I will refrain from offering my 'theological' perspective, but I would share with your friend that suicide will end the relationship you have with your friend and that is a tragedy for you (that your friend might want to consider if really a friend) and that a life being lived is so much more than we first perceive or choose to perceive when in a selfish shell (and that is what is necessary for even a mentally ill person to commit suicide). If it were my friend, I would plead with them on the grounds of our friendship and the diminshment I will suffer as I remain alive missing my friend, whereas the friend has gone away purposely, ending our friendship with their selfish act. But know this, suicide is not a rational behavior, and loneliness can occur even in a crowded environment. Be closer to your friend, if you can, to ride this out to the other side of this depression.
7 posted on 05/31/2003 11:17:18 AM PDT by MHGinTN (If you can read this, you've had life support from someone. Promote Life Support for others.)
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To: tame
Also, let me add that your friend gives the reason that he feels he's brought shame to God and His Church. Well, theologically speaking, this totally ignores the idea of redemption in Christianity. I dunno if it's just a Catholic idea, with Confession and Last Rites and all, but seriously, if you read the New Testament you see quite a few examples of people who brought shame to themselves, God, and the Church who were redeemed. St. Mary Magdalene, St. Peter, St. Paul and St. Matthew are just four I can think of off the top of my head.
8 posted on 05/31/2003 11:25:23 AM PDT by Conservative til I die (They say anti-Catholicism is the thinking man's anti-Semitism; that's an insult to thinking men)
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To: tame
I corinthians 5 is about how to deal with scandelous sin in t he church. The "handing over to Satan", I think, refers to explusion of the sinner from said church to both preserve the church's integrity as Christ's body in the eyes of the world, and to serve the good of the offending member by illustrating in human terms the certain separation God's holiness [expressed in His church] has from sin. BUT, that said, the purpose of this separation is not to produce dispair [esp. to the extent of suicide] on the part of the sinner, but to produce sorrow leading to repentence [2 Cor 2:5-11].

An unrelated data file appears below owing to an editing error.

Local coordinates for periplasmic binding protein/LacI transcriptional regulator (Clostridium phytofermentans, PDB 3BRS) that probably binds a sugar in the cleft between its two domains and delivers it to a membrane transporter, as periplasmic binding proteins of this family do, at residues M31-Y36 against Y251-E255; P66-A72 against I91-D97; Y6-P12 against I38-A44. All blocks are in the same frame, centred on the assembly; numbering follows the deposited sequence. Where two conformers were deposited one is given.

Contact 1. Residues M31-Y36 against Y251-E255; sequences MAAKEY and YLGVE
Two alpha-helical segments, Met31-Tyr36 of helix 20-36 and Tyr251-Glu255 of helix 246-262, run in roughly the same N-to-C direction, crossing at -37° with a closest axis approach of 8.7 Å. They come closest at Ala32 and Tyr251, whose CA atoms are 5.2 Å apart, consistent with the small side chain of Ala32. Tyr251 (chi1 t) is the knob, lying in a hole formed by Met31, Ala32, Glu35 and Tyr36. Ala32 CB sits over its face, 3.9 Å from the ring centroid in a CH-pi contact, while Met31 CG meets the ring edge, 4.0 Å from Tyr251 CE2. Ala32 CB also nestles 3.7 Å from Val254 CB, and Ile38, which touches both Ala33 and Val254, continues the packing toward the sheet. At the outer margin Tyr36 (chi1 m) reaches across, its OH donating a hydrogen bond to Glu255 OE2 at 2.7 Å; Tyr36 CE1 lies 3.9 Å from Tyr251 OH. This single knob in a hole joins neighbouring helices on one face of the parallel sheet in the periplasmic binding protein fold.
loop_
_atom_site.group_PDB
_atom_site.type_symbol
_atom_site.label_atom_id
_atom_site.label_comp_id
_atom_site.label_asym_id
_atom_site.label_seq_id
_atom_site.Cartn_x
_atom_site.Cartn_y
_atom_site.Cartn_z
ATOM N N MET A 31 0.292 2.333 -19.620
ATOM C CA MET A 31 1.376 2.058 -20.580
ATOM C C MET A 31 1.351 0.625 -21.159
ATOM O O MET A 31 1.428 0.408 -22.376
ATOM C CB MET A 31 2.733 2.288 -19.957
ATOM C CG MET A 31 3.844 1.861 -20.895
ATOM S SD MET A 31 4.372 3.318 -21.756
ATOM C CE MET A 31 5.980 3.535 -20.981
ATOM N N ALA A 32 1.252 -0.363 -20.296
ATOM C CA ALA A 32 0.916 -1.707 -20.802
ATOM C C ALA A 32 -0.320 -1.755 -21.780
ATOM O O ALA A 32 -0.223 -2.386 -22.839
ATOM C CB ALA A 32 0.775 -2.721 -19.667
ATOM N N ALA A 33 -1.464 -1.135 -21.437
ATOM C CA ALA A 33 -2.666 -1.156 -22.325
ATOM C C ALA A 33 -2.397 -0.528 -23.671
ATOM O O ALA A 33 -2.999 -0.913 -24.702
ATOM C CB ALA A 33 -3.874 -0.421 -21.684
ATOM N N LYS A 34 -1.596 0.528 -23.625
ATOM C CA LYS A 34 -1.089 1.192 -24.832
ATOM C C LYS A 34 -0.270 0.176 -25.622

2 Cor 4:7-15 -- it discribes the believer's fight with sin just as much as his fight with the world; hard-pressed by temptation, perplexed by our remaining corruption, persecuted by guilt, struck down by failure, but not losing heart. "For our light affliction, which is but for a moment, is working for us a far more exceeding and eternal weight of glory".

I've gone on too long, hope I was helpful. in Him,-john
9 posted on 05/31/2003 11:37:54 AM PDT by John_burchett
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To: tame
to the point that less shame would be brought on God's kingdom himself if he simply "checked out".

Now, he can choose to be a coward, or face life like a man. Does he want to risk finding out that God isn't going to fall for his lame pity plea if he chooses to simply "check out"? It's a one-way ticket, after all. He should choose wisely and let God decide how he should live this life. If lightening strikes, so be it. He needs to get off his narcissistic soapbox instead of rationalizing irresponsible behavior.

His life may stink and he's ashamed for some bad behavior, but at least he knows what he's got. Is he sure that when he "checks out", God will "understand" like your average liberal? Or will he get a view of say, all the grieving people he's left behind (he'd be surprised), with no way to make amends, with nothing but a one-way ticket to the outer darkness for being such a selfish moron?

If he's as "clinical" as you say, he needs to do some serious risk-assessment here. He can start this way: instead of reading Scripture in order to justify suicide, he should read it plainly without a preconceived agenda, to see what God wants to say to him.

10 posted on 05/31/2003 11:41:00 AM PDT by Thinkin' Gal (Guten Tag!)
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To: tame
He is a Christian and he believes he has brought too much shame to his church, God, and his family to the point that less shame would be brought on God's kingdom if he simply "checked out".